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North Korea changes constitution to confirm Kim Jong-un's rule over 'all state affairs'

North Korea's parliament has approved changes to the country's constitution to solidify leader Kim Jong-un's role as head of state, official state media said on Thursday.

Analysts said new constitution introduced in July aimed at peace treaty with U.S.

North Korean leader Kim Jong-un smiles as he guides missile testing at an unidentified location in North Korea, in this undated image provided by KCNA on Aug. 7. (KCNA/Reuters)

North Korea's parliament has approved changes to the country's constitution to solidify leader Kim Jong-un's role as head of state, official state media said on Thursday.

The move comes after Kim was formally named head of state and commander-in-chief of the military in a new constitution in July that analysts said was possibly aimed at preparing for a peace treaty with the United States.

North Korea has long called for a peace deal with the U.S. to normalize relations and end the technical state of war that has existed since the 1950-53 Korean War, which concluded with an armistice rather than a peace treaty.

Kim's legal status as "representing our state has been further consolidated to firmly ensure the monolithic guidance of the supreme leader over all state affairs," state news agency KCNA quoted Choe Ryong-hae, president of the presidium of the supreme people's assembly, as saying.

The presidium president had historically been the nominal head of state.

But the new constitution said Kim, as chair of the State Affairs Commission (SAC), a top governing body created in 2016, was the supreme representative of all the Korean people, as well as "commander-in-chief."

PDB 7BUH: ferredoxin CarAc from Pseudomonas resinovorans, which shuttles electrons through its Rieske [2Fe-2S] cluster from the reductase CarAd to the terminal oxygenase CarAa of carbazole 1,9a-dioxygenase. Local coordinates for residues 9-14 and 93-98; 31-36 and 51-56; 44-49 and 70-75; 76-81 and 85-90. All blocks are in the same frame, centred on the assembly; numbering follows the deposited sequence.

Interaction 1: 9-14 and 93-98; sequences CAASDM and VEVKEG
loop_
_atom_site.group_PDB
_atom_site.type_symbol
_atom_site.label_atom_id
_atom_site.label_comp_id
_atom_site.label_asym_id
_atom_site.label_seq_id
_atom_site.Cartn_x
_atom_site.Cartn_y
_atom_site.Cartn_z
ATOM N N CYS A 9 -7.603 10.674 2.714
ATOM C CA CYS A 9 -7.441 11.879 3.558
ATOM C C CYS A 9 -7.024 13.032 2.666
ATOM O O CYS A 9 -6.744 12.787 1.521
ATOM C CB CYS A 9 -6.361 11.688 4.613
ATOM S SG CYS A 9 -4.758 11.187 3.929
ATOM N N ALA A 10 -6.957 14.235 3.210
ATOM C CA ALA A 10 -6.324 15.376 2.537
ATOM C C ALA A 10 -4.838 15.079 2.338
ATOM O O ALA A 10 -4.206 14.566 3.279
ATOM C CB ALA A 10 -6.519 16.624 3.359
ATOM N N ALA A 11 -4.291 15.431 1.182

A previous constitution simply called Kim the "supreme leader" who commanded the country's "overall military force."

Back-to-back revisions unprecedented

Thursday's constitutional amendments appear to confirm that North Korea's legal system will now recognize Kim as head of state.

The new constitution authorizes Kim to promulgate legislative ordinances and major decrees and decisions and appoint or recall diplomatic envoys to foreign countries, KCNA said.

"With the amendment, Kim Jong-un is reviving his grandfather's head of state system," said Cheong Seong-Chang, a senior fellow at the Sejong Institute, a think-tank in South Korea. "He has become a de facto head of state."

In reality Kim, a third-generation hereditary leader, rules North Korea with an iron fist and the title change will mean little to the way he wields power.

Kim and U.S. President Donald Trump shake hands as they meet at the demilitarized zone separating the two Koreas, in Panmunjom, South Korea, on June 30. Analysts have said North Korea's new constitution introduced in July may signal preparation for a peace deal with the U.S. (KCNA/Reuters)

The back-to-back constitutional revision is unprecedented and Kim is emerging as perhaps the most powerful leader since his grandfather Kim Il-sung, who founded North Korea, said Rachel Minyoung Lee, an analyst with NK News, a website that provides news about North Korea.

"By further bolstering the [State Affairs Commission] chairman's authority, Kim Jong-un is now on par with Kim Il-sung," she said.

Other analysts noted that the moves simply codified the power Kim already wields as supreme leader.

"This is more a matter of shuffling the card deck and clarifying a few lines of authority," said Michael Madden, an expert on North Korean leadership and a fellow at the U.S-based Stimson Center, which focuses on policy research.

"There is no question that Kim Jong -un is the regime's key and — on strategic policy — sole decider," he said.

There has been scant progress in the U.S. aim of getting North Korea to give up its nuclear weapons program, despite three meetings between President Donald Trump and Kim Jong-un.

Trump has said he and Kim agreed at their last meeting to resume working-level talks, although these have yet to happen. North Korea has since conducted multiple missile tests, while accusing Washington of breaking a pledge to stop joint military exercises with South Korea.

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